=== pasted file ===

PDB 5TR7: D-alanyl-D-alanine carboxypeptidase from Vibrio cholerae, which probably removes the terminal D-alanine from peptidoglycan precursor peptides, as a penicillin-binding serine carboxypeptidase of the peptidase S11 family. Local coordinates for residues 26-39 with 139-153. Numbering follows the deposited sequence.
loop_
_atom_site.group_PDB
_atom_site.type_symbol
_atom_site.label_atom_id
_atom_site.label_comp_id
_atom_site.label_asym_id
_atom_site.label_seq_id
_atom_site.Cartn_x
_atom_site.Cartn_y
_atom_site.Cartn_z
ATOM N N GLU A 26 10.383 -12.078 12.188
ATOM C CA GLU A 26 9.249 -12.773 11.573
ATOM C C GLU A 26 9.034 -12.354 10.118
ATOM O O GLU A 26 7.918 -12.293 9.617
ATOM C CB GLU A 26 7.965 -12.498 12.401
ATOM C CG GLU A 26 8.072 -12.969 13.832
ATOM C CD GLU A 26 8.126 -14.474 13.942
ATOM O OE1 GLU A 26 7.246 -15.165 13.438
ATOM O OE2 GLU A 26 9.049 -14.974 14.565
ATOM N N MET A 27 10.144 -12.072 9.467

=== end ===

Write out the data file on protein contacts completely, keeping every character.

PDB 5TR7: D-alanyl-D-alanine carboxypeptidase from Vibrio cholerae, which probably removes the terminal D-alanine from peptidoglycan precursor peptides, as a penicillin-binding serine carboxypeptidase of the peptidase S11 family. Local coordinates for residues 26-39 with 139-153. Numbering follows the deposited sequence.
loop_
_atom_site.group_PDB
_atom_site.type_symbol
_atom_site.label_atom_id
_atom_site.label_comp_id
_atom_site.label_asym_id
_atom_site.label_seq_id
_atom_site.Cartn_x
_atom_site.Cartn_y
_atom_site.Cartn_z
ATOM N N GLU A 26 10.383 -12.078 12.188
ATOM C CA GLU A 26 9.249 -12.773 11.573
ATOM C C GLU A 26 9.034 -12.354 10.118
ATOM O O GLU A 26 7.918 -12.293 9.617
ATOM C CB GLU A 26 7.965 -12.498 12.401
ATOM C CG GLU A 26 8.072 -12.969 13.832
ATOM C CD GLU A 26 8.126 -14.474 13.942
ATOM O OE1 GLU A 26 7.246 -15.165 13.438
ATOM O OE2 GLU A 26 9.049 -14.974 14.565
ATOM N N MET A 27 10.144 -12.072 9.467